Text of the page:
Glow-in-the-dark Rabbits Produced by Scientists (+Photo)

By Zachary Stieber
Zachary Stieber
Zachary Stieber
Reporter
Zachary Stieber covers U.S. news, including politics and court cases. He started at The Epoch Times as a New York City metro reporter.
August 12, 2013 Updated: July 18, 2015

Researchers from the University of Hawaii and two universities in Turkey have created rabbits that glow in the dark.

The effect is produced by injecting a florescent protein from jellyfish DNA into two rabbit embryos.

The experiment is about making sure the gene transfer works properly. 

“It was just a marker to show that we can take a gene that was not originally in the animal, and now it exists in the animal and expresses,” said Dr. Stefan Moisyadi, associate professor at the University of Hawaii’s Institute for Biogenesis Research.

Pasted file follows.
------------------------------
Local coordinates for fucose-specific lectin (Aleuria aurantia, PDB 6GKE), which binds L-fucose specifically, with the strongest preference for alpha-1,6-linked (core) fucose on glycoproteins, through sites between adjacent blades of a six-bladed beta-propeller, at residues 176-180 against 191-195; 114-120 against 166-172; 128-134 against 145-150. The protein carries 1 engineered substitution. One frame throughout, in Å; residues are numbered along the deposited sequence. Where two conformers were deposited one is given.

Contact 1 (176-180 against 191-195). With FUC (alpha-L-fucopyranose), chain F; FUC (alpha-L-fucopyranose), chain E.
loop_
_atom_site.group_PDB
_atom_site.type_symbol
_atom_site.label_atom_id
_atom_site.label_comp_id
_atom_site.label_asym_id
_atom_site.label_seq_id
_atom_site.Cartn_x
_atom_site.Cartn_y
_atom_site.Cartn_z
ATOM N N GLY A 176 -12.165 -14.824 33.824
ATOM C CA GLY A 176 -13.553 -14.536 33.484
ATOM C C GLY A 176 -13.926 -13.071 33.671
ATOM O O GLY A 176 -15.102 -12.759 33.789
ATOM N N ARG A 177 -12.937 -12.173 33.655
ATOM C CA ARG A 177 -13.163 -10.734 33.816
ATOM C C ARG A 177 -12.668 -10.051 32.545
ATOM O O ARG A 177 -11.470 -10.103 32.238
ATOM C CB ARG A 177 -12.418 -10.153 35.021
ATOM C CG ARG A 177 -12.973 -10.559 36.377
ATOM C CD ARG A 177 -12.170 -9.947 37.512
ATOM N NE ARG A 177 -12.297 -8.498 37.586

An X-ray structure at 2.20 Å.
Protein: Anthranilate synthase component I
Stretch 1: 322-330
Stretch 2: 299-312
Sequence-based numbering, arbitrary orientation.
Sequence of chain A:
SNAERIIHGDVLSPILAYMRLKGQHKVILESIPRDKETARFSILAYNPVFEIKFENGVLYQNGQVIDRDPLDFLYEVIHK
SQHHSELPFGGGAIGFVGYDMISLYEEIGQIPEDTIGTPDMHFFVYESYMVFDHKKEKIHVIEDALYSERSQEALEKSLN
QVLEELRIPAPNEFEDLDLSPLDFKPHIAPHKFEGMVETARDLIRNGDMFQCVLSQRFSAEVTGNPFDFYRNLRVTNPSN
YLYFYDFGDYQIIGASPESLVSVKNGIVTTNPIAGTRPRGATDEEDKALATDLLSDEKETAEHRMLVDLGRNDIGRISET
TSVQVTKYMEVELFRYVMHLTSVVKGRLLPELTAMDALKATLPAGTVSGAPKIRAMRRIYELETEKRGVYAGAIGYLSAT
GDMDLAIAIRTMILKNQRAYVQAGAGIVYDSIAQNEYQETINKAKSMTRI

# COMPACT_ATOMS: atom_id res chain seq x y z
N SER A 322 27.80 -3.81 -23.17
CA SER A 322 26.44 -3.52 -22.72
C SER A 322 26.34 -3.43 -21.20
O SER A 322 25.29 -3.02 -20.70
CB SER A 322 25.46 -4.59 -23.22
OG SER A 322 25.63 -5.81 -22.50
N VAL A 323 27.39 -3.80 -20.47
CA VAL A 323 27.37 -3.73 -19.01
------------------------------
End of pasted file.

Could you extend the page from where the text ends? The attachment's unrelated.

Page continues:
The goal is to eventually introduce beneficial genes to larger animals, and the science could also be used in medicine.

“You can make enzymes in animals cheaper than in a factory,” Moisyadi told KITV

The researchers are planning the birth of the first transgenic lamb in November. The rabbits come after mice were previously born with an alien gene. 

The birth was in Istanbul, Turkey. 

 

Zachary Stieber
Zachary Stieber
Reporter
Zachary Stieber covers U.S. news, including politics and court cases. He started at The Epoch Times as a New York City metro reporter.